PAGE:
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Holy, holy, holy is the Lord God Almighty,
who was, and is, and is to come
Sunday we pull out our Advent wreath and begin the season of anticipation, praying, pondering and worshiping the Lord Jesus, who was, and is, and is to come.
I bought an Advent wreath years ago and decorated it simply without realizing the fake plastic berries and cheap gold beading would be with us for years.
But that’s how traditions sometimes tumble into our lives:
We try something out.
And it sticks.
Here’s a picture I snapped last year:
It’s simple and humble, but it’s an integral part of our Christmas traditions.
We tried it, and it stuck.
Traditions … wow, traditions are so wonderful.
Over at my personal blog, I encourage readers to slow down and give thanks—not only this week or this Thursday, but regularly … all through the year.
The habit of giving thanks is a slow-down solution that can change our lives.
Thank you for joining me in seeking a slower lifestyle.
My hope is that this site becomes a place where you can keep up with research, studies, books, blogs and articles pertaining to slowing down.
More than anything, I hope we can learn to rest in the Lord, trusting in Him at all times.
Giving thanks to our Father through Christ Jesus is a way to grow in our understanding of who He is and how He works in the world and our lives. It’s a way to be in relationship with Him.
This week, as we try to slow down with family and friends to share a meal together, I hope we can all find ways to give thanks.
Give thanks to the LORD for he is good;
his love endures forever (Psalm 107:1)
Image by: Gisela Giardino. “Giving Thanks,” 23 Nov. 2006. Flickr. Web. 23 Nov. 2009. <http://www.flickr.com/photos/gi/304120801/> (All sizes of this photo are available for download under a Creative Commons license.)
In case you haven’t already seen this popular post at Time, pay a visit to Nancy Gibbs’ article “Can These Parents Be Saved: The Growing Backlash Against Overparenting.”
Overparenting goes by other names, like hyperparenting and helicopter parenting. It boils down to being overinvolved in our children’s lives—perhaps to the point of holding them back.
Kids growing up with parents who take these approaches end up smothered, overwhelmed, overprotected, and ill-prepared for their transition to adulthood.
To give you a taste, here are some excerpts and memorable lines taken directly from the article (with bold from me):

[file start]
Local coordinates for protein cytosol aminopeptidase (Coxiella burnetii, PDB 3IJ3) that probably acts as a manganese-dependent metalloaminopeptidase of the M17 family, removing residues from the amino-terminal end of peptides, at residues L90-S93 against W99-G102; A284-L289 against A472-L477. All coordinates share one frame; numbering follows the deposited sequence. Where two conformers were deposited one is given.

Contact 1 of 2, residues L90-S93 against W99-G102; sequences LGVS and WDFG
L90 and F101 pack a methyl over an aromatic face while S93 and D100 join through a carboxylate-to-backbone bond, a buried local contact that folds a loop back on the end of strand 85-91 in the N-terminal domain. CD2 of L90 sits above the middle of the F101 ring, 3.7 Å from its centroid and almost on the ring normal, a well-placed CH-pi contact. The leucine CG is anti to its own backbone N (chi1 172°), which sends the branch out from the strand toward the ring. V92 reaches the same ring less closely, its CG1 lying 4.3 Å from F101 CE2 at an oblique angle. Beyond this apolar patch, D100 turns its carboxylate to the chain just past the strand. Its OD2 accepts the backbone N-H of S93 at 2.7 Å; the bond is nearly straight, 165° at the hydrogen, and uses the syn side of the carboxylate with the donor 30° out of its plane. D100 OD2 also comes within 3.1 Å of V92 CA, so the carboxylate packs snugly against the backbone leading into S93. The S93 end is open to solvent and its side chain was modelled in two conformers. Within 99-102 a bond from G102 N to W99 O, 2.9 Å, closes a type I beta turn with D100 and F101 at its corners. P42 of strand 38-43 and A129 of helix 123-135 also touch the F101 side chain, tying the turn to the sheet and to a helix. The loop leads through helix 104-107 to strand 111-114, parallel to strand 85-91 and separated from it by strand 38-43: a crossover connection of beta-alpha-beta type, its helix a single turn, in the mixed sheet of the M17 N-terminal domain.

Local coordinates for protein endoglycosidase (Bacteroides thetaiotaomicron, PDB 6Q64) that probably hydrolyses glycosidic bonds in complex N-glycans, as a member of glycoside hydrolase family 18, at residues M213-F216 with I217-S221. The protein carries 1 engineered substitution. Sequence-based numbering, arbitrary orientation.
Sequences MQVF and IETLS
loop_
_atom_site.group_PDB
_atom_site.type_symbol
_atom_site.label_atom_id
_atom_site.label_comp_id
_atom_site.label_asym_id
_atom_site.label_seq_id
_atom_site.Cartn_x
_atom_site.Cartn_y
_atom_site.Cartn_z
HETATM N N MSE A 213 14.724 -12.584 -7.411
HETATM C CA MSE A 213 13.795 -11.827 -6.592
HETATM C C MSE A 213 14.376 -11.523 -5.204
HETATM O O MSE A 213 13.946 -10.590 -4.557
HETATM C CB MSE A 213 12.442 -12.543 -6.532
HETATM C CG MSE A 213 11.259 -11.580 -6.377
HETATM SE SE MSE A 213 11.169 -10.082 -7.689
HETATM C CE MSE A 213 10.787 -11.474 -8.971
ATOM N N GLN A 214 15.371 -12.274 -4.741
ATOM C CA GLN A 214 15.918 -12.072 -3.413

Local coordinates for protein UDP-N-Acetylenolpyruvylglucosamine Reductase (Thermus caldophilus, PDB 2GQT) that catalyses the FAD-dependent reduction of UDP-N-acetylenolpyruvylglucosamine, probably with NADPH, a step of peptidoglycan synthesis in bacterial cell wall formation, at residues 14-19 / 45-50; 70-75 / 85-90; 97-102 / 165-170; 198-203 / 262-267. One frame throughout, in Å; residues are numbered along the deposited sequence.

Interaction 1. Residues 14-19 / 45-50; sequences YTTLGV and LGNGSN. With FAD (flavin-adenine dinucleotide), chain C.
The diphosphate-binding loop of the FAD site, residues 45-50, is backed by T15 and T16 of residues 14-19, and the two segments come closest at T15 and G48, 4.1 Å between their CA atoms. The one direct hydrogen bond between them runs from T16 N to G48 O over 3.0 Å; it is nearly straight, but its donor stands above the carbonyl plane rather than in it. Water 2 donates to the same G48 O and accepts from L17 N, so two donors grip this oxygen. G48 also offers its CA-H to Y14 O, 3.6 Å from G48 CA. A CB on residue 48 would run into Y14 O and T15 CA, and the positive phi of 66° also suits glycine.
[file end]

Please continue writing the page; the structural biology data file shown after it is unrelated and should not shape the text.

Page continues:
- We were so obsessed with our kids’ success that parenting turned into a form of product development.
We are a society addicted to work. Our culture worships a god of productivity, or more accurately a god of frenzied activity.
For some light humor about the high-paced lifestyle, visit this link:
Here are two that come to mind (updated to clarify that I made up the first example, but am probably guilty of at least thinking the second):
• You’re living too fast if … the drive-through employee knows your order by heart.
• You’re living too fast if … the dentist asks you why you don’t floss every day and you reply, “I just don’t have the time!”
How about you? Leave your own “you’re living too fast” scenarios in the comments!
High-speed motorcycle photo by Rob Owen-Wahl from stock.xchng.
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Get to know Ann Kroeker better at annkroeker.com
This year, once a week, I’m leading discussions on American literature for a group of high school students.
To prepare for the class, I’m studying the material in depth.
It slows me down.
I’m getting more out of each book and hoping the students will, too.
As I learn to read carefully, utilizing resources I’ve pulled together for the students, I’ve learned to appreciate at a much greater depth the material, style, themes, conflict, characters, history, and context.
By slowing, I am gaining much more—and retaining more, as well.
The first book we tackled as a class was The Scarlet Letter.
An article in The New York Times stood out to me at the end of September: Driven to Distraction–multi-tasking in the car is risky business.
Our high-speed culture seems compelled to get as much done as possible in every moment, multi-tasking in motion, even if it puts us and others at risk. The article focused on the dangers of attempting office work while zooming along at 60 mph.
The story began with a man named Paul Dekok, who used to talk on his cell phone regularly while on the road.
Some kids need encouragement to do their best and aim high; there are students who settle for average when they are capable of much more.
But some parents take it too far. The pressure is on for their children who are pushed to pursue an ideal. These parents believe it is necessary to push their sons and daughters toward a vision of success. The students must be driven to be the best if they are to compete in today’s world … or so the logic goes.
I read a book two years ago addressing this mindset called No More Push Parenting. An excerpt, “Introducing the Seven Hypes,” can be read here (and an excerpt from the excerpt follows):
Unfortunately, many of today’s parents, many of us, go at this whole parenting thing full tilt. For reasons, some good and some misguided, that we’ll explore, we feel that our child’s ultimate success is all up to us, and that the goal is to win, or to get our kids to win. This is not news to you. You’ve read the articles about test prepping for the best colleges that rivals astronaut training; bar mitzvahs that demand the financial and emotional fortitude of a Broadway producer; and athletic competition so fierce that it has actually been fatal to at least one parent.